Free agent utilityman Josh Harrison fielded multiple offers from teams before the institution of the lockout, tweets Ben Nicholson-Smith of Sportsnet. As is to be expected given Harrison’s skillset, Nicholson-Smith suggests different clubs have indicated they’d deploy the 34-year-old in different roles depending on team need. This past season, he started games at six positions — second base, shortstop, third base and all three outfield spots, with the bulk of that work coming at second and third base.
Harrison is coming off a decent season split between the Nationals and A’s. The right-handed hitter posted a .279/.341/.400 line with eight home runs across 558 plate appearances, numbers that check in a touch above the league average by measure of wRC+. While he didn’t draw many walks or hit for much power, Harrison’s minuscule 13.4% strikeout rate enabled him to hit for a solid batting average. It’s worth noting, though, that the two-time All-Star’s production tailed off following the midseason trade that sent him to Oakland. After starting at a strong .294/.366/.434 clip across 359 plate appearances in Washington, Harrison hit only .254/.296/.341 over 199 trips to the dish in the Bay Area.
Some notes on other infield situations around the game:
- Mariners first baseman Evan White has fully recovered from the season-ending left hip surgery he underwent in mid-July and has begun some baseball activities, writes Ryan Divish of the Seattle Times. While a return to full health is an unequivocal positive, there’s still plenty of question about how productive White will be in 2022. After all, he’s already been supplanted on the depth chart by Ty France, who looks cemented as the regular first baseman following a .291/.368/.445 showing in 2021. White, who’s under contract through at least 2025 thanks to the pre-debut extension he signed in November 2019, owns only a .165/.235/.308 line across 306 career MLB plate appearances. The 25-year-old did win a Gold Glove award in 2020, but he’ll obviously need to be far more productive offensively to earn everyday playing time. Divish writes that some within the organization feel White could benefit from more time at Triple-A, and he does still have all three minor league option years remaining. He’s expected to see some outfield time in Spring Training to broaden his defensive versatility, although the bigger question figures to be his form at the plate once gameplay resumes.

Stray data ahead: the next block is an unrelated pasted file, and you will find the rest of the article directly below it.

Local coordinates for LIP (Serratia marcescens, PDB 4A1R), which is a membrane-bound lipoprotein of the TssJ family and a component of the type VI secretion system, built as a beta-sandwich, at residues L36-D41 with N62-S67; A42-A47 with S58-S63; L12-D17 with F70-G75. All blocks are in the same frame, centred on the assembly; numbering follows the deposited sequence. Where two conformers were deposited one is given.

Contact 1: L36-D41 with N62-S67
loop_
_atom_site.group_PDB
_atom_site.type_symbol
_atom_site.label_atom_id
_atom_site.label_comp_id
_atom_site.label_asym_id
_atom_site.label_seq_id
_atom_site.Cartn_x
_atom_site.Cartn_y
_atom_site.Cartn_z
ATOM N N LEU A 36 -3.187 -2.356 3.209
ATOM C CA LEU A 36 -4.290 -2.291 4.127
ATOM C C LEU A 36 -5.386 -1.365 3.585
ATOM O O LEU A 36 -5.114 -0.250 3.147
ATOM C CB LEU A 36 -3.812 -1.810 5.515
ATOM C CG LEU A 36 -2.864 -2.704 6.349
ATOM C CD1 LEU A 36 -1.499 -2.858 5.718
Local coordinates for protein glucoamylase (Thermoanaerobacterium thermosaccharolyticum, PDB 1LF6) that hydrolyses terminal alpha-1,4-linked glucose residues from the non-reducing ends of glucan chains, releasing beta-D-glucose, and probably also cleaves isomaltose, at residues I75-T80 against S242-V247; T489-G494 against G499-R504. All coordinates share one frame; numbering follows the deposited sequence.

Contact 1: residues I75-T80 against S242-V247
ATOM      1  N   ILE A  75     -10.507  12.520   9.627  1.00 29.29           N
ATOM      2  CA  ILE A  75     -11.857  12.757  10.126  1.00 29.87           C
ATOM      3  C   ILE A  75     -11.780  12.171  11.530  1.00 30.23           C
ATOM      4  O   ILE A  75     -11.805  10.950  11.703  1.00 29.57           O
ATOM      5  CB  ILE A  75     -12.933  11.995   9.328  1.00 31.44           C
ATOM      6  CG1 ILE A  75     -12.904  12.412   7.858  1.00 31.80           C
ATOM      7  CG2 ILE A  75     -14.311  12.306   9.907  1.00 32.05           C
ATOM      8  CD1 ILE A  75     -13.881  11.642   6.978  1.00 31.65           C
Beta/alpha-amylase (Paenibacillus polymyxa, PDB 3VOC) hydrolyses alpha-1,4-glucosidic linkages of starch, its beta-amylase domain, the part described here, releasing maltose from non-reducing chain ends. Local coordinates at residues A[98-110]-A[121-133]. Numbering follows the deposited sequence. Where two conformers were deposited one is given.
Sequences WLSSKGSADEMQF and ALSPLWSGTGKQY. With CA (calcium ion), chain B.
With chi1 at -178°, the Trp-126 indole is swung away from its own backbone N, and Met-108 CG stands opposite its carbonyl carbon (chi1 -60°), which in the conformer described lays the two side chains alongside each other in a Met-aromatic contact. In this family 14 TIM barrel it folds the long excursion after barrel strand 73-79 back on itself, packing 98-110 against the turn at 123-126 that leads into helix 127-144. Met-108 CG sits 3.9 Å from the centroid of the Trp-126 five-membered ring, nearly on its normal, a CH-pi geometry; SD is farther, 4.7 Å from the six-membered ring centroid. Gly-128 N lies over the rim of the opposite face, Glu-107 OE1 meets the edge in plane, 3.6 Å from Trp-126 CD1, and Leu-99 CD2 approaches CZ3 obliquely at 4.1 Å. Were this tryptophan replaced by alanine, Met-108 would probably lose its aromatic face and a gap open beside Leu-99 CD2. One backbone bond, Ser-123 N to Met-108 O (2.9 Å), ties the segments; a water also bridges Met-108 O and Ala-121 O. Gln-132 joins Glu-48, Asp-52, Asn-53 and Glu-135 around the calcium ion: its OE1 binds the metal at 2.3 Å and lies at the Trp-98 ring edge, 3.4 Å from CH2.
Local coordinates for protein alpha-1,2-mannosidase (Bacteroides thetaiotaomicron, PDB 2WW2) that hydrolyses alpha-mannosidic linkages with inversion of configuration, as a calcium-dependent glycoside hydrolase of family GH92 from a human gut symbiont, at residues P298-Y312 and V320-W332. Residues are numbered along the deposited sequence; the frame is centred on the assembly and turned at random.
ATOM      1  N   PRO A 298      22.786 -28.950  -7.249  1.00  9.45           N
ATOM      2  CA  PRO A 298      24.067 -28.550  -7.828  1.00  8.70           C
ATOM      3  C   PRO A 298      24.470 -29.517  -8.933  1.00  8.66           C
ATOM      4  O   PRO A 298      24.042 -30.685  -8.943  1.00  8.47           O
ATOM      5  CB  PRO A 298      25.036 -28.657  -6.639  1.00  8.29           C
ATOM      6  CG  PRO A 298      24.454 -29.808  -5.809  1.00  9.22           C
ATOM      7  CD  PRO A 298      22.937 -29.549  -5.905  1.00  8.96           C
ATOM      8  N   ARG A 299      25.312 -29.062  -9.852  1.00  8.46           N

- As part of a reader mailbag, Alec Lewis of the Athletic suggests the Royals could attempt to find a taker for Carlos Santana coming out of the lockout. That’d assuredly require some creativity — including cash, taking back an undesirable contract as part of the trade, including a prospect of note, etc. — given how Santana performed in 2021. The generally reliable veteran hit only .214/.319/.342 over 659 plate appearances, easily the worst production of his career. The switch-hitter continued to avoid strikeouts (15.5%) and draw plenty of walks (13.1%), but his results on contact cratered. Santana is guaranteed $10.5MM in 2022, the final season of a two-year deal. Kansas City has first base prospect Nick Pratto on the doorstep of the majors after combining for a .265/.385/.602 line between the minors’ top two levels. It wouldn’t be a surprise if Pratto eventually starts to see playing time at Santana’s expense even if Kansas City doesn’t find a way to pull off a trade this winter.